Brocéliande

Theme / Video Game Links.

Broceliande is the green and wild heart of Europe. It is the place of druids, magicians, enchanted forests, goblins and elves.
Nothing Roman or Greek in the tall trees of the ancient forest.
No, we are in the Celts.
We are at Morgana’s and Merlin’s land.
We are in the domains of those who believe in the spirits of the forest, in the Lady of the Lake, in the magic of mistletoe.

Without wanting to bore you by dint of cocoriquer my country, the forest of Brocéliande really exists – in Brittany – not Brittany on the other side of the sea, no, the real Brittany which ends on the bloody rocks of Ouessant, where boats break so often. The legends of Broceliande are made of huge trees, ferns, rain and water, and still have the salty and violent taste of the Ocean that cut the shores of Brittany in two.

If you go East, and if you remember that France was originally a huge forest, you will find near Orléans the forest of the Carnutes, which remained for centuries a high place of worship of the Druids. And if you go to Paris, please, enter the Père Lachaise cemetery – you will see that they still live, the magic of Broceliande, and that the gods of the Great Trees, the goddesses of Water are still there, active and discreet, between these so ancient tombs.

cocoriquer is a word that doesn’t exist in French and that I can’t translate for you – it would more or less mean to imitate the crow of the rooster – and as it amuses me, well… I invent it and keep it.

It is from Broceliande that the most beautiful stories of the Middle Ages will be born. You know it – or maybe not – but in the Middle Ages, there was no author clinging to its history and its “copyright”. For centuries, everyone contributed their own little stone to the edifice, their own version of history – and the stories, as they travelled from Great Britain to Wonderful Little Brittany, became richer, more complex and more diverse.
It took the genius of these storytellers to combine Viviane’s spells with the quest for the Holy Grail.

It took the freedom of these poets to tell the story of the Dragon’s son, Arthur Pendragon – who alone managed to free Excalibur.
They were Christians – but not only.

Roland had Joyeuse by his side. For each Knight, the sword was so much more than an object: it was his armed soul. It was the one through which justice would be done.

– I don’t like to play Skyrim for nothing, it’s from my point of view, a new version of those precious tales from Broceliande. And to be able to become, for the time of a game, me too, “the son of the dragon“, and me too “speak the draconic language” – but what a dream, what a pleasure! What a thank you to these game developers!

How many games do they owe Morgana, Viviane and Merlin their magic? Their spells? their potions?
All those who use magic, spells and potions – I don’t even count them anymore, there are too many, games, which come directly from the big trees of the Great Forest.
And Puck? the mischievous demon? he too has modernized and is now in the guise of dwarves, demons, little trolls.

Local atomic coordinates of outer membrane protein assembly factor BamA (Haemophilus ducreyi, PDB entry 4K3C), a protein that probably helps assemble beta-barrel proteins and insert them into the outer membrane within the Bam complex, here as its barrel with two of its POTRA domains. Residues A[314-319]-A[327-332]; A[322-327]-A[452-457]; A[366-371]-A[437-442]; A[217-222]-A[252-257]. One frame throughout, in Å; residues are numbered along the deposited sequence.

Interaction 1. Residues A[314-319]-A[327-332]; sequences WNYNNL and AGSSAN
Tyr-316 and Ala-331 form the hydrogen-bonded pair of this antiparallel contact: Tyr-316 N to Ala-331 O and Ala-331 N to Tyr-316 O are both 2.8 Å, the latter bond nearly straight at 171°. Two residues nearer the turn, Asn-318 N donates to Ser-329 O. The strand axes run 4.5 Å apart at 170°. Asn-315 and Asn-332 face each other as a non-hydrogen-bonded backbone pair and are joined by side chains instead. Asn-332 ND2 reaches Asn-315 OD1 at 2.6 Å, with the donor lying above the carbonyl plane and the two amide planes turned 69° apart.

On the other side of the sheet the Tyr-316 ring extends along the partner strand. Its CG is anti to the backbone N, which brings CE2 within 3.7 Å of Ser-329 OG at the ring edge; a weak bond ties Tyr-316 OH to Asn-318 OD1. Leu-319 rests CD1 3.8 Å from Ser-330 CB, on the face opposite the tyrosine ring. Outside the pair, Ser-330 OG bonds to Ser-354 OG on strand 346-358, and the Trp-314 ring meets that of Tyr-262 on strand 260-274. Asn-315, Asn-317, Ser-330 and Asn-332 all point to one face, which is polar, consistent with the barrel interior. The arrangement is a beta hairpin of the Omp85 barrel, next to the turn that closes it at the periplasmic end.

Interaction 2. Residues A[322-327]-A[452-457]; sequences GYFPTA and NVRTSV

So designing Altair without paying homage to Broceliande would be a pure nonsense.

You will tell me that there are no shows associated with Broceliande – as if this great world of Celtic spirituality had died to the other culture, the live performance culture. This is not entirely false – but it is not entirely true either.

I don’t know enough about Anglo-Saxon literature – but I certainly won’t have to search long to find more than Shakespeare to pay homage to the deities of the Forest.
I know the French texts better, and I have a lot of great texts on the theme – they are forgotten under tons of dust, it’s true – but they exist. And what’s more, they are often funny.
There is plays. Very old-fashioned Circus Shows.
There are comedies. Short comedies – and that’s good because I’ll need short comedies to excess, to be able to properly manage Altair’s virtual activities.
There are poems – and yes Marie de France is one of the greatest poets of the Middle Ages and yes, her blood and ink are full of the fairies of Broceliande.

On this point again, I can only be astonished to realize that no one is exploiting this gold mine there, which is so rich, which is plundered by all the creators of games. In the world of the performing arts? well, they don’t know. They will know – and the link will be as wonderful as a walk at dusk, when the fog sets in on the paths, in the little roads of Broceliande – and you are no longer in the 21st century. You are in the time of magicians, druids, elves and will-o’-the-wisps.

I don’t even wonder how old the audience will be. All their games are kneaded with Broceliande.

And if you ever love Broceliande and its magic, it is not me that you should read, but the incredible articles that you will find on the site: Bonjour from Brittany – which is really, really, an excellent site, an inexhaustible source where you will see how the legends and the paths of Brittany are definitively linked.

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Featured Image & all pictures: from Les Celtiques / Celtic Tales – by Hugo Pratt

8 Thoughts

  1. What a most enjoyable read – you really captured the imagination! It is interesting that the Arthurian world has featured in computer games since the earliest cassette-loaded games and every few years, someone produces a new movie but apart from Camelot, I am unaware of any stage productions. There must surely have been some? Even if only shows that tried to cash-in on the Arthurian vogue of Tennyson and the pre-Raphaelites?
    And you can imagine my surprise to see your generous “shout-out” at the end 😉 Thank you! 🙂

    Liked by 2 people

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